By Ali Abunimah

Playwright and actor Wallace Shawn has responded to an Anti-Defamation League (ADL) ad blaming Palestinians for Israel’s mass slaughter of children in Gaza. Shawn’s brilliant “translation” of the ad into plain English is below.

Five hundred and sixteen children are among the 2,142 Palestinians killed by Israel’s current bombardment of the Gaza Strip, according to the latest tally from Al Mezan Center for Human Rights. The ad, which appeared in The Hollywood Reporter, was signed by a number of show business executives. It quotes an infamous statement by Golda Meir, the American colonial settler in Palestine who became Israel’s prime minister, justifying Israel’s slaughter of Arab children during her time.

Along with ADL National Director Abraham Foxman and National Chair Barry Curtiss-Lusher, The Hollywood Reporter identifies some of those who signed the ADL ad as MGM chairman Gary Barber, Lionsgate CEO Jon Feltheimer, Relativity Media CEO Ryan Kavanaugh, Nu Image/Millennium Films co-chairman Avi Lerner, Sony Pictures Entertainment co-chair Amy Pascal and Saban Capital Group chairman and CEO Haim Saban. 

Shawn’s response, which also appears in The Hollywood Reporter, is masterful. Here is Shawn’s “translation” of Meir’s words, as they were used in the ADL ad (reproduced in full with permission):

Over the decades, I’ve done quite a bit of work as a translator from various languages, and sometimes when I get home from work, I just can’t stop. Yesterday, for example, I saw an ad in The Hollywood Reporter. It was in English, but its meaning was not immediately obvious at all, so I felt an overwhelming impulse to translate it.

The ad featured a statement that former Israeli Prime Minister Golda Meir had made in the 1950s about “the Arabs,” but the ad (which leaves out the words “the Arabs”) suggests that “her haunting words” are “as current as today’s headlines. She could have been talking about Hamas.” The quotation, as it appears in the ad, is as follows: “We can forgive [them] for killing our children. We cannot forgive them from forcing us to kill their children. We will only have peace with [them] when they love their children more than they hate us.”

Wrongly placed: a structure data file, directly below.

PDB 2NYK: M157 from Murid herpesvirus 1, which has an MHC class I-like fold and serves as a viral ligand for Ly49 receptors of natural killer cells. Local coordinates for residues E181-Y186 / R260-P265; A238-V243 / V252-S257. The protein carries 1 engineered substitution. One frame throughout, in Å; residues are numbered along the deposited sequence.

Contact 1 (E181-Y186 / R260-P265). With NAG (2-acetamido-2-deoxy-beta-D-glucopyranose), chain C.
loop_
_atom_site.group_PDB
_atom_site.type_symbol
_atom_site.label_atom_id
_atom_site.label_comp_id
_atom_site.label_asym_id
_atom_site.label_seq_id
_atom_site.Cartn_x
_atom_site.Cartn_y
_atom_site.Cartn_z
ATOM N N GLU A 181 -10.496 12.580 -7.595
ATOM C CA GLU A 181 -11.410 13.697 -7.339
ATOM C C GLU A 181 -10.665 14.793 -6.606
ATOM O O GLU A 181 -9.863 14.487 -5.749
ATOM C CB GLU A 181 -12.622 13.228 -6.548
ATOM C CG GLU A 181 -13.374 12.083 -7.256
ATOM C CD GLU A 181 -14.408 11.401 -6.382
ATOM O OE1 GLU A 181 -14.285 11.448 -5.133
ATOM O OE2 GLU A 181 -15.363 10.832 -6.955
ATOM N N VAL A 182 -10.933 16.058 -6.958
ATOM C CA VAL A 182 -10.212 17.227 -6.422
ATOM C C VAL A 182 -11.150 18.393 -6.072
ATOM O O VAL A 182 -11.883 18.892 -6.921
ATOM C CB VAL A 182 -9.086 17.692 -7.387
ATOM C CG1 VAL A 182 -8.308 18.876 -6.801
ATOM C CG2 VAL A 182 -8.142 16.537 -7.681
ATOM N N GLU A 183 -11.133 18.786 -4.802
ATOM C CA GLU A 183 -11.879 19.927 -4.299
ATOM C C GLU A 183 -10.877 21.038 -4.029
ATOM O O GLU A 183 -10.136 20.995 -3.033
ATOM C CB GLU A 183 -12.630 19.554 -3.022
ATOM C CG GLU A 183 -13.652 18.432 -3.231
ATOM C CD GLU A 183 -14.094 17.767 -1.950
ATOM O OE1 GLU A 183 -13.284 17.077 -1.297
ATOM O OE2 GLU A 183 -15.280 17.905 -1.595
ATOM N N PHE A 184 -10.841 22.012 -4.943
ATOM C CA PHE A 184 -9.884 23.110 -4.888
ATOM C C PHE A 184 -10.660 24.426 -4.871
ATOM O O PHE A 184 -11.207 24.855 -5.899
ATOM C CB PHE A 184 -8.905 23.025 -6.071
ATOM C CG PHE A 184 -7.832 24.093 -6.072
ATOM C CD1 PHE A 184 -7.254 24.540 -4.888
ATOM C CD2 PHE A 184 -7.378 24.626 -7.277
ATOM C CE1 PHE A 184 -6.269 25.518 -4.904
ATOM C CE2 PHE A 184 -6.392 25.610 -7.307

My quick personal translation of this would be:

“When we kill the children of Arabs, the Arabs made us do it. They hate us so much, they are so angry, that they do things that enrage us and make us kill children. If they were decent people who loved their children, they would set aside their hatred and stop provoking us, and we would then stop killing the children.”

Sometimes a translator feels compelled to argue with the text he’s just translated, particularly when, as in the case of this ad, one is confronted by a photograph of the author that makes one vividly feel her presence. In this case, I can only say that despite her wise and thoughtful and grandmotherly face, Golda Meir can be interpreted as saying here that she plans to kill the children of Arabs up until the moment when, in her sole judgment, the Arabs stop feeling “hate” and become sufficiently unprovoking and pacified.

Applying her remarks to the present day, as the signers of the ad suggest we should do, the ad seems fundamentally to be saying that it ought to be up to the current prime minister, Benjamin Netanyahu, to decide when the current killing ought to stop.

I have to say, I feel that this ad, directed to members of the show business community, perhaps especially to Jewish members of the show business community such as myself, takes as its premise a false view both of history and of the present situation. The broad outlines of the terrible history of the Jewish people over the centuries is relatively well-known to many of us.

But unfortunately, many members of the show business community are not very aware of the tragic history of the Palestinian people. And yet the fact is that in my own lifetime (I was born in 1943) the Palestinian people have been expelled from their land and subjected to unceasing and unjustifiable torment, including a brutal occupation and, in Gaza, a regime in which an entire population has been placed on a starvation diet. Anyone who learns more about what has happened can’t help but realize that the anger of the Palestinians cannot be ended by killing their children.

That is a fantasy. Human beings simply aren’t made that way. Shawn is reacting to what Columbia University professor Joseph Massad has called “an old Israeli casuistry used to justify Israel’s carnage of Palestinians.” In his 2011 article “Are Palestinian children less worthy?,” Massad shows how the demonization of Palestinian children and their parents has always accompanied Israel’s frequent massacres.

Shawn’s response comes after forty survivors of the Nazi genocide and 287 descendants of survivors and victims published a letter as an ad in The New York Times condemning Israel’s massacre and rejecting a previous ad by anti-Palestinian author Elie Wiesel accusing Palestinians of “child sacrifice.”

Shawn is well-known for his plays, later turned into films, The Designated Mourner, Marie and Bruce, My Dinner With Andre and The Fever. His voice is far better known to millions of children than his face, through his roles in many animated films, including as “Rex” in the Toy Story films. He is on the advisory board of Jewish Voice for Peace.

Electronic Intifada